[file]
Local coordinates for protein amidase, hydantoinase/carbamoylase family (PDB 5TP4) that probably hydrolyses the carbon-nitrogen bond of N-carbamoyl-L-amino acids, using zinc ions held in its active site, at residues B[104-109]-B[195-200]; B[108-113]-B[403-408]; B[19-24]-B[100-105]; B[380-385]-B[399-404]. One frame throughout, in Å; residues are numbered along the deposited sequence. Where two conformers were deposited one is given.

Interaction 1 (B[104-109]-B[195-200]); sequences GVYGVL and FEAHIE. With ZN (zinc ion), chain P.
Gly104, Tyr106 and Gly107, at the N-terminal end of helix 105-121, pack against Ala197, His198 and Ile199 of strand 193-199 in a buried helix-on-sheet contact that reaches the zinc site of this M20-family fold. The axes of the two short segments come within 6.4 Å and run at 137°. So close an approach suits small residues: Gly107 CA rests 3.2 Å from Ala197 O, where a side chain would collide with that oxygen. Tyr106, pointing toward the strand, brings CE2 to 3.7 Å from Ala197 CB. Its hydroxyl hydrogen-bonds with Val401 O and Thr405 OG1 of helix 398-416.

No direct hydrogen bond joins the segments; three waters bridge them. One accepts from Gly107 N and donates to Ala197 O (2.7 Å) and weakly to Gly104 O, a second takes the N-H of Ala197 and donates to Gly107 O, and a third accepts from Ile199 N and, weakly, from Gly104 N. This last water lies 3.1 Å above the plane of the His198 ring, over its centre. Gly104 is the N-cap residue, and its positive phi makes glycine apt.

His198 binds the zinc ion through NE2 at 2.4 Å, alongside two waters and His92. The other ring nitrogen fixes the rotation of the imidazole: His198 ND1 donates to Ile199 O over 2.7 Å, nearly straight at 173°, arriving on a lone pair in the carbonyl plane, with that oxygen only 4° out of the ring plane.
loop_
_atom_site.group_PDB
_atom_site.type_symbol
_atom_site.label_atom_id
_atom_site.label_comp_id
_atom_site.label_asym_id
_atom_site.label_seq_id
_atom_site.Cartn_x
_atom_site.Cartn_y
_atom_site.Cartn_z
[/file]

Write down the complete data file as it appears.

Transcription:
Local coordinates for protein amidase, hydantoinase/carbamoylase family (PDB 5TP4) that probably hydrolyses the carbon-nitrogen bond of N-carbamoyl-L-amino acids, using zinc ions held in its active site, at residues B[104-109]-B[195-200]; B[108-113]-B[403-408]; B[19-24]-B[100-105]; B[380-385]-B[399-404]. One frame throughout, in Å; residues are numbered along the deposited sequence. Where two conformers were deposited one is given.

Interaction 1 (B[104-109]-B[195-200]); sequences GVYGVL and FEAHIE. With ZN (zinc ion), chain P.
Gly104, Tyr106 and Gly107, at the N-terminal end of helix 105-121, pack against Ala197, His198 and Ile199 of strand 193-199 in a buried helix-on-sheet contact that reaches the zinc site of this M20-family fold. The axes of the two short segments come within 6.4 Å and run at 137°. So close an approach suits small residues: Gly107 CA rests 3.2 Å from Ala197 O, where a side chain would collide with that oxygen. Tyr106, pointing toward the strand, brings CE2 to 3.7 Å from Ala197 CB. Its hydroxyl hydrogen-bonds with Val401 O and Thr405 OG1 of helix 398-416.

No direct hydrogen bond joins the segments; three waters bridge them. One accepts from Gly107 N and donates to Ala197 O (2.7 Å) and weakly to Gly104 O, a second takes the N-H of Ala197 and donates to Gly107 O, and a third accepts from Ile199 N and, weakly, from Gly104 N. This last water lies 3.1 Å above the plane of the His198 ring, over its centre. Gly104 is the N-cap residue, and its positive phi makes glycine apt.

His198 binds the zinc ion through NE2 at 2.4 Å, alongside two waters and His92. The other ring nitrogen fixes the rotation of the imidazole: His198 ND1 donates to Ile199 O over 2.7 Å, nearly straight at 173°, arriving on a lone pair in the carbonyl plane, with that oxygen only 4° out of the ring plane.
loop_
_atom_site.group_PDB
_atom_site.type_symbol
_atom_site.label_atom_id
_atom_site.label_comp_id
_atom_site.label_asym_id
_atom_site.label_seq_id
_atom_site.Cartn_x
_atom_site.Cartn_y
_atom_site.Cartn_z